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Otto von Bismarck on the war in Ukraine


"Be polite; write diplomatically; even in a declaration of war one observes the rules of politeness."


The war in Ukraine, that began on 24 February 2022, must be the most offensive, foul and rudely conducted war to date since Bismarck uttered these words. It is being conducted in outrageously undiplomatic terms, in which bile, offensiveness and appalling lies are mixed in with all discussions upon the war and in such direct and indirect diplomacy as the parties may be undertaking.


Everyone is guilty of this. Russian President Vladimir Putin started the trend by calling the Ukrainian government in Kyiv neo-Nazis, scum and drug addicts. However the Ukrainian propagandists soon picked up the habit, comparing Vladimir Putin to Adolf Hitler and calling the Russian Armed Forces fucking scum, pigs and bastards.


Here is a selection of 'questions' used by various authorities in their 'questioning' of foreigners seeking to do good deeds in Ukraine of all kinds, and spend money assisting Ukrainian civilians as well as mediate resolutions to disputes.


  1. 'Fuck the Russians, they are fucking scum. Do you agree?'

  2. 'You're not giving us enough money as enough weapons.'

  3. 'The Russians are fucking bastards and we will kill them all.'

  4. 'Expressing opinions like that [calling for a ceasefire], you'll go to military prison.'

  5. 'Fuck Vladimir Putin, he is a fucking Nazi.'


We could go on but there is really no point. We are reminded of a humourously proffered iron law of international relations, to the effect that the longer the debate goes on, the greater the likelihood of one or both of the parties comparing the other one to Adolf Hitler or Nazism. This sort of verbal slanging match is worthless. Whatever the rights and wrongs of the war in Ukraine (and it is rare to find someone with no opinion about it), nobody is properly compared with Adolf Hitler or the Nazis, the greatest genocidaires of Jews and others in the history of human conflict.


This angry, incoherent, flailing rhetoric is a bad thing for at least three reasons. The first is that it obscures objective, measured assessments of how the sides are progressing in the war. It makes it very hard to assess who is really winning, or the likely length of the war, or how quickly events are unfolding on the ground. That is because the government propaganda, intelligence community reportage, and domestic and international journalism, all find themselves bogged down in discussions of Nazis, scum and bastards. The problem with using this language to describe one's adversaries is that it becomes an unreasonably trite inference to conclude that the Nazis, scum and bastards cannot be doing well because such people (so the reasoning goes) never do well. If both sides adopt this sort of approach, nobody will have a clear view of the course of the war.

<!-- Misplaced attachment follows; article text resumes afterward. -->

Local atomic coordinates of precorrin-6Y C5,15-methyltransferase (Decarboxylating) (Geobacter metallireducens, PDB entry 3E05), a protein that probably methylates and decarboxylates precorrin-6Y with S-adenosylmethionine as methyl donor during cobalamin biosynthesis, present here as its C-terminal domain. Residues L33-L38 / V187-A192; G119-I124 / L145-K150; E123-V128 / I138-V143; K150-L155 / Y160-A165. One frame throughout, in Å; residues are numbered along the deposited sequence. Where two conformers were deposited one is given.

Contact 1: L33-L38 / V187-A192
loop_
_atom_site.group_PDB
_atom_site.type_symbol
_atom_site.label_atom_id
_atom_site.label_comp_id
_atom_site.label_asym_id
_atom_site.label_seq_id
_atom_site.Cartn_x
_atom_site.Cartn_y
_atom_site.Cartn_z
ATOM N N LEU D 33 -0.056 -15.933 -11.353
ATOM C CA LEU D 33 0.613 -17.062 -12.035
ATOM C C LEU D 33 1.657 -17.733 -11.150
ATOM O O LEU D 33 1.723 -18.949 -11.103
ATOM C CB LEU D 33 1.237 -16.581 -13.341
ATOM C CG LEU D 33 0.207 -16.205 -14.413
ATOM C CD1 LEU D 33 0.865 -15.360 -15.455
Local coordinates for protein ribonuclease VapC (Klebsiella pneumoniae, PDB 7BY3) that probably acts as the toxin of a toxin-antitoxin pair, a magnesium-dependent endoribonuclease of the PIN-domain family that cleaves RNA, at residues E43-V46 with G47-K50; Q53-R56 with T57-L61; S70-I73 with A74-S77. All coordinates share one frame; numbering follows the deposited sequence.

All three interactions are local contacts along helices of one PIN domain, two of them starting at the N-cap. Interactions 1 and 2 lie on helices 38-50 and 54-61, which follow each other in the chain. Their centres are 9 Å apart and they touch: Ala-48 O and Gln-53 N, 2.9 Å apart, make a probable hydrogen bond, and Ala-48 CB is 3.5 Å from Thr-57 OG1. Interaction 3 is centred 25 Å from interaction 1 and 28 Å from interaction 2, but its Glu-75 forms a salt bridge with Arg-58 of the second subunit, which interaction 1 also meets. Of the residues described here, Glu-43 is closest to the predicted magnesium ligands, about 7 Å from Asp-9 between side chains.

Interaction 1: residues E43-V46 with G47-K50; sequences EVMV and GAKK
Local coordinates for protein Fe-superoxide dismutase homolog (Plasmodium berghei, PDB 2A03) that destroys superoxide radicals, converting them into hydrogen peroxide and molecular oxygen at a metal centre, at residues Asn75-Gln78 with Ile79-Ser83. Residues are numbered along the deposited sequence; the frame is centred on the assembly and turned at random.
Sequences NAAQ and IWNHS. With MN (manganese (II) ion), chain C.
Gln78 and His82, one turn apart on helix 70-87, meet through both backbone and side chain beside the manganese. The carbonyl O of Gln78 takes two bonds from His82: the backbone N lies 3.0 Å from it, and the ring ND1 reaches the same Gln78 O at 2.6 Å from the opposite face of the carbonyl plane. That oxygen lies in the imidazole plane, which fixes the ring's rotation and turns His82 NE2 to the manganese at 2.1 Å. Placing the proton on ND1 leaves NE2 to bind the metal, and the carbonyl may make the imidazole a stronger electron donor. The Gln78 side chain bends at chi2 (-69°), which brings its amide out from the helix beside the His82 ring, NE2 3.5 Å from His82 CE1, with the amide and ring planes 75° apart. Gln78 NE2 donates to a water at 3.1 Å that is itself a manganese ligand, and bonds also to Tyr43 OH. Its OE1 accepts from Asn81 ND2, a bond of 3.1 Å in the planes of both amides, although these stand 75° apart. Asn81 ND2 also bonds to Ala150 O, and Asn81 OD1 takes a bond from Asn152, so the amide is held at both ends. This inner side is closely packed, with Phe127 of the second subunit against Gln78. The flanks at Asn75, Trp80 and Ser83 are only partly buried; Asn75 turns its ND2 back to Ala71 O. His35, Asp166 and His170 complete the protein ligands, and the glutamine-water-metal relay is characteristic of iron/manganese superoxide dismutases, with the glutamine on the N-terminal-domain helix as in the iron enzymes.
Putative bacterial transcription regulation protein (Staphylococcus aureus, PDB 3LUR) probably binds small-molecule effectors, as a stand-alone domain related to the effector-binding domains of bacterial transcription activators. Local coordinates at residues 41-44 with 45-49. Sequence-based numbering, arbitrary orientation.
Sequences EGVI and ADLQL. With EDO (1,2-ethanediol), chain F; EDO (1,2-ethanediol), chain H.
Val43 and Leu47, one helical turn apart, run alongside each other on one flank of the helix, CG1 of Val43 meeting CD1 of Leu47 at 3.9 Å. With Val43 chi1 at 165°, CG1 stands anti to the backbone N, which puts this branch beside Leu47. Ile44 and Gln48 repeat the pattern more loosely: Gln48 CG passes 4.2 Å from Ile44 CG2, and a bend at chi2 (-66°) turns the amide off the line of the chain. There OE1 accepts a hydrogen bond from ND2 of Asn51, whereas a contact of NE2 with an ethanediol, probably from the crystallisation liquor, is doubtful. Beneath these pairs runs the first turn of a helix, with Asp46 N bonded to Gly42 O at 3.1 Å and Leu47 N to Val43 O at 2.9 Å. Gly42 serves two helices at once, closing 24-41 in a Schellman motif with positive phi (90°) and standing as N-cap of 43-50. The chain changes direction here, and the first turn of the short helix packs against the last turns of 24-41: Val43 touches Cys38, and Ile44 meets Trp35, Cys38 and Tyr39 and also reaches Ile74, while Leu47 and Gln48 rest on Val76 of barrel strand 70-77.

Wars are processes. They go on over time; the relative strengths of the parties vary over the period of the war in lots of different ways, and there are many different moving parts. One side may be losing on the battlefield but gaining economically, which may or may not be more important depending at what stage of the war we are at. While all wars are fought for territory, few wars are fought solely for territory. (Those that are are relatively easy to bring to an end; you just let the parties fight themselves to a halt.)


Because wars are so complicated, with issues such as territory, manpower, logistics, economics, manufacturing capacity, domestic public support, international public support, sanctions, hydrocarbons availability, infrastructure maintenance and collapse, civilian deaths, civilian displacements, military deaths, military prisoners of war, the military wounded; and dozens of other factors to be combined and assessed to gageing the progress or otherwise of a war, it becomes very difficult to measure war's progress.


The habit of most people is simply to jump to the first conclusion or inference that seems convenient to their point of view or preferred perspective. In doing this the general public, and governmental authorities, and domestic civilians, and domestic serving military personnel, tend to adopt the first view they like to hear that they read in the media aligned with their desires. This we call propaganda; and the most intelligent, educated members of a society can fall for propaganda hook, line and sinker. Liberal democracy is no defence to wartime propaganda, which is controlled during wartime to a large extent by the access that military personnel and propagandists grant to journalists. What virtually everyone tends to forget is that exactly the same thing is happening in reverse with the propaganda machine on the other side. To get at something approximating to the truth during wartime requires constant forensic examination of the competing propaganda in order to discard unreliable assertions that are inconsistent with other facts we know. This is where the skills of forensic military analysis become important: to work out what is really going on.


Unregulated populist contemporary internet mass media used and abused by both sides and their proxies amplifies the lies and aggression in a way we've never seen before in the modern era of war reportage.


At the time of writing it is not clear whether the Russian Armed Forces are progressing and taking territory or are retreating. The different sides' propaganda is saying diametrically opposing things, and the quantity of forensic military analysis being undertaken by intelligence agencies (which is really their job during war) is insufficient. We just don't know which side is progressing, in any of perhaps two dozen or more different metrics that one might use to measure the Ukrainian war's progress.